Hopi Council removes Felter as Council secretary

Hearing held to remove Mary A. Felter for multiple violations of Hopi Constitution

KYKOTSMOVI, Ariz. - In a final vote of 10 in favor, 5 against, the Hopi Tribal Council on June 30 formally removed Mary A. Felter, Hopi Council secretary, from office in a public hearing that lasted just over two hours. The hearing resulted from a series of charges made against Felter alleging that she had violated certain provisions of the Hopi Tribal Constitution.

The seven constitutional violations presented by Special Prosecutor Gary LaRance for the Felter hearing included: violation of a court ordered restraining order; calling special meetings of the Hopi Council without prior approval or concurrence of the Hopi Chairman; engaging in conduct outside and beyond the scope of her authority; bribing a former tribal prosecutor in exchange for dismissing criminal charges against her son; contributing to the unlawful removal of an associate Hopi Appellate court judge; improperly obtaining a legal opinion from the Hopi Tribe's general counsel; and misusing tribal funds while attending meetings not associated with her formal duties as tribal secretary.

Felter had worked for the Hopi Tribe for a total of eight years in her capacity as council secretary. She had made an unsuccessful run for Hopi Vice Chairman prior to her removal.

The Hopi Constitution requires that a two-thirds majority vote be established for any council official to be removed from office. The Wednesday morning vote fulfilled that required number.

Special Presiding Judge Carey Vicenti of the Jicarilla Apache Nation served as the presiding judge providing oversight facilitation of the hearing for the Hopi Council.

Vicenti, who is a presiding judge at his own reservation has also served as Chief Justice on the Chippewa, Yavapai Apache and Mississippi Choctaw reservations. He is a former teacher who also served as a federal judge specializing in American Indian law.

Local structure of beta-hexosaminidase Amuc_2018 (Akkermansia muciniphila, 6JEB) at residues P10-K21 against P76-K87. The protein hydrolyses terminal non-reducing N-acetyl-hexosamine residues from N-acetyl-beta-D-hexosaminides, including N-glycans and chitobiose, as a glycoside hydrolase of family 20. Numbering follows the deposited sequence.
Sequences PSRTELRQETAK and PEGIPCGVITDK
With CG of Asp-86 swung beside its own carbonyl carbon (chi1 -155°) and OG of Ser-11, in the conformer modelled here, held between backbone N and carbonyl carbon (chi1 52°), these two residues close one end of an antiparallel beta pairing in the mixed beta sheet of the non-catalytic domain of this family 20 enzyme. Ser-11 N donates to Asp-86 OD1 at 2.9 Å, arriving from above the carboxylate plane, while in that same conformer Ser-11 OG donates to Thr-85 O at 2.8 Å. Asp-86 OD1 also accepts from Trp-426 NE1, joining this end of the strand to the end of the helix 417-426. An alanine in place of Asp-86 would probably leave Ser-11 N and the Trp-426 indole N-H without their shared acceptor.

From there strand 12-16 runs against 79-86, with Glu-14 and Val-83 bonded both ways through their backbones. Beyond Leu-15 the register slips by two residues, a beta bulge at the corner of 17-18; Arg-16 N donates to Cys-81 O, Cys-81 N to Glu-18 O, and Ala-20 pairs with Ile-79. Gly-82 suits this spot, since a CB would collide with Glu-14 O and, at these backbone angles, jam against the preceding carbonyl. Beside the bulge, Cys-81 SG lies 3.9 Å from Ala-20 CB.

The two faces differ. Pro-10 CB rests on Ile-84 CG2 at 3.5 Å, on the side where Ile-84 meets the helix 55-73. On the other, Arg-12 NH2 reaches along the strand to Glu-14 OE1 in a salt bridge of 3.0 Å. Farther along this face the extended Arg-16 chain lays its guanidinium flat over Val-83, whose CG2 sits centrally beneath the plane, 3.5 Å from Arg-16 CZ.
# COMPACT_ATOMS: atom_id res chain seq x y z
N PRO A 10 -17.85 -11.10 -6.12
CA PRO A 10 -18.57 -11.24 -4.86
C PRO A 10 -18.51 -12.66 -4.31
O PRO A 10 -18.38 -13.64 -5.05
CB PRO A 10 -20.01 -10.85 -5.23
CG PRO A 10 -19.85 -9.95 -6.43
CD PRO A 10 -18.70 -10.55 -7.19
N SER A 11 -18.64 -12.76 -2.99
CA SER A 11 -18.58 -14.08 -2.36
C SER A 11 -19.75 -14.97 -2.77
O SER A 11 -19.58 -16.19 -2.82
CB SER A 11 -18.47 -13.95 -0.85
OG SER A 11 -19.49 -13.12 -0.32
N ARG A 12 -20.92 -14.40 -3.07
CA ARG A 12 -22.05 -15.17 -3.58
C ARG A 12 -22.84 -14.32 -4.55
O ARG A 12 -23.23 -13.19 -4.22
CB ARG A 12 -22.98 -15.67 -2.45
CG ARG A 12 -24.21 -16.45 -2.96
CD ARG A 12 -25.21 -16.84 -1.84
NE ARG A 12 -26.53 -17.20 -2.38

He is currently serving as the Chair for the Department of Sociology at Ft. Lewis College in Durango, Colo.

Vicente carefully explained and walked the Hopi Council through the hearing process, helping to interpret the varied options that they could take in addressing Felter's violations.

Felter did not appear in person for the hearing. She instead wrote a letter that was hand-delivered by Bacavi village representative Velma Kelyesva and was read into record.

Felter stated in her letter to the Hopi Tribal Council that she was "refusing and not willing to participate in this hearing," citing her dissatisfaction with LaRance as the special prosecutor, her dissatisfaction with the current Sipaulovi representatives, her concern that former appointed First Mesa representatives were not on the council, and finally that she was not afforded enough time to prepare for the hearing.

She also stated that she felt the current Hopi Council was not a "legitimate body" to determine her fate. Felter also said in her letter that she was only served the hearing materials on June 21, giving her only eight full working days to obtain an appropriate attorney.

But one of the sponsoring resolution and action item authors, Upper Moencopi Representative Leroy Sumatzkuku, told the council and audience that Felter had more than enough time to prepare, since the formal village request was made in March and that she was notified during the March council session that they wanted her voluntary resignation by the end of that month or they would proceed with a formal removal process.

Vicente then explained to the council that they had the option granting Felter's request of postponing her hearing to a later date. However, a majority vote taken by the Council after much heated discussion determined that the hearing would continue.

Vicente informed the council that due to Felter's refusal to appear in person and for non-acceptance of the special prosecutor and those on the Hopi Council, she waived all of her rights, thereby admitting guilt by default.

Special prosecutor LaRance had prepared a voluminous binder full of documented exhibits against Felter and had three special witnesses lined up to testify against Felter, one of whom was former Hopi Tribal Chairman Benjamin Nuvamsa.

Nuvamsa stated, "This hearing should have happened a long time ago. A lot of innocent people have been injured by [Felter's] actions ... and it's time we turn things around. Let this be a new beginning. I have to give credit to the Upper Moencopi council representatives and the current Sipaulovi council representatives for their foresight and courage. They have had the integrity to carry their ideals through in removing some of the corruption that was at Hopi chambers."

Those who wanted to keep Felter in office and who voted against the measure were Kykotsmovi representatives Nada Talayumptewa and Phillip Quochytewa, and Bacavi Village representatives Mike Puhuyesva, Arvin Puhuyesva and Velma Kelyesva.

The 10 remaining members of the Council voted in favor of removing Felter.


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